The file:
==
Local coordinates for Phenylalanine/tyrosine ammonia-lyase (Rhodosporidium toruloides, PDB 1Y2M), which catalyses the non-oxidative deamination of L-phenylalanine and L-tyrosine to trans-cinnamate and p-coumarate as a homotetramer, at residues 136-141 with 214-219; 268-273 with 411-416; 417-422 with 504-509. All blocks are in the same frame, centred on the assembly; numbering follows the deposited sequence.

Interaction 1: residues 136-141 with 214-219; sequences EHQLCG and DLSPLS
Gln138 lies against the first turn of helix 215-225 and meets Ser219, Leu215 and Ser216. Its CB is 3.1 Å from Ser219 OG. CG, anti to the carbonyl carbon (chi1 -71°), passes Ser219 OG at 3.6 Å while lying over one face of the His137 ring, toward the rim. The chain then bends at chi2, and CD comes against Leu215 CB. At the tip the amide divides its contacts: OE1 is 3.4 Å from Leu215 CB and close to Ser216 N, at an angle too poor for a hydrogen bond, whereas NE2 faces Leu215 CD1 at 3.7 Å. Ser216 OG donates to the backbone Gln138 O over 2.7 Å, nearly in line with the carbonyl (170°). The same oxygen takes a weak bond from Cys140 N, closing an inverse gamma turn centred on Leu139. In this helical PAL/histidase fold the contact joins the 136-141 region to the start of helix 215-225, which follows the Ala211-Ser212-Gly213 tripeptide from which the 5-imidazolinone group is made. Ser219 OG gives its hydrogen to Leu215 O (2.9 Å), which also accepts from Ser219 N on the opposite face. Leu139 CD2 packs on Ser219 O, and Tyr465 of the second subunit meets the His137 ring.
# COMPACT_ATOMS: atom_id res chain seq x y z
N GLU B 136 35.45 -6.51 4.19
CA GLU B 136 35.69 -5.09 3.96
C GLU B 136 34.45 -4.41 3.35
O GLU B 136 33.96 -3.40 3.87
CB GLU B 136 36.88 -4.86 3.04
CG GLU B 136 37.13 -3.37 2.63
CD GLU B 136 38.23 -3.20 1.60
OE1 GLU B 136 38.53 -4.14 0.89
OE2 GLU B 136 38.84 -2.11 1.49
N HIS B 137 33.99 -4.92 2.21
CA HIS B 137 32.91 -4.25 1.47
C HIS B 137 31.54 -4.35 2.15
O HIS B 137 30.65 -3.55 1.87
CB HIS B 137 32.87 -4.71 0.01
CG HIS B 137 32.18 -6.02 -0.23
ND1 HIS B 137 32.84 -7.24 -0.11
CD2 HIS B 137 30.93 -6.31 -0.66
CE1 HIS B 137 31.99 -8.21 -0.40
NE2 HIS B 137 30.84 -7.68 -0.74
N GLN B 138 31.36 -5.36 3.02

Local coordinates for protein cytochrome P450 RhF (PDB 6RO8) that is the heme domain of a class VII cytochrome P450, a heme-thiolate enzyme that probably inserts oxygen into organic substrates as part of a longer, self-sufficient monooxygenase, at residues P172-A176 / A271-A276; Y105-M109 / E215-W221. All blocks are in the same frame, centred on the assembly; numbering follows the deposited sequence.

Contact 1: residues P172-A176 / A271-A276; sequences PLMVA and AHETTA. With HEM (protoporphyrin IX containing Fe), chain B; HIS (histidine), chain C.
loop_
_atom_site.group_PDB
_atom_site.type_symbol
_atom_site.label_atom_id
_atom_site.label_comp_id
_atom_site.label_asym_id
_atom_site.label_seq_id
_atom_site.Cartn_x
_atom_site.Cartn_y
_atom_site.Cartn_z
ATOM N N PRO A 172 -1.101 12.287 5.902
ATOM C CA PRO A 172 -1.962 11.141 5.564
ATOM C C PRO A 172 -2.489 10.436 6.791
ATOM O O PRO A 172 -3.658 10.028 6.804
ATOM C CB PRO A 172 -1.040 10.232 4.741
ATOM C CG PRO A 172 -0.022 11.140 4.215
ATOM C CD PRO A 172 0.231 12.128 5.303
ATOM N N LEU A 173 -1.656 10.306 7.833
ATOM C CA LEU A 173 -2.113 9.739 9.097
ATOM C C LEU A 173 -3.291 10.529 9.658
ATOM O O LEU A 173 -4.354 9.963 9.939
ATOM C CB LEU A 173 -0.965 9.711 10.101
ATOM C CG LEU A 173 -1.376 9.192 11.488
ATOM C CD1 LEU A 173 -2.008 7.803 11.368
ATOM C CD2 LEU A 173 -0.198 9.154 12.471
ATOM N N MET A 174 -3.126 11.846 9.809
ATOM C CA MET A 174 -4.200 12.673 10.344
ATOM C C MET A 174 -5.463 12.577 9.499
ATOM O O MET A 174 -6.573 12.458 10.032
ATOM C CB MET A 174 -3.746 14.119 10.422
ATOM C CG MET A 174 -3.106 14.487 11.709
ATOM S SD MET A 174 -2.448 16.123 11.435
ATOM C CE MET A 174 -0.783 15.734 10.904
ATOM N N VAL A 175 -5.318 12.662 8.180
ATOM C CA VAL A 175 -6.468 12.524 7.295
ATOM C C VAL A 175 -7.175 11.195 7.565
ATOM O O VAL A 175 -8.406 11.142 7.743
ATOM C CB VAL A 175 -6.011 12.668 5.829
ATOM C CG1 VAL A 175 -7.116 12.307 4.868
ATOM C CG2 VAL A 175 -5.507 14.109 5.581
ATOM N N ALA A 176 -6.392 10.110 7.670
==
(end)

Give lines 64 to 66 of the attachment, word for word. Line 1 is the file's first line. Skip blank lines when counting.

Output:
ATOM C CB VAL A 175 -6.011 12.668 5.829
ATOM C CG1 VAL A 175 -7.116 12.307 4.868
ATOM C CG2 VAL A 175 -5.507 14.109 5.581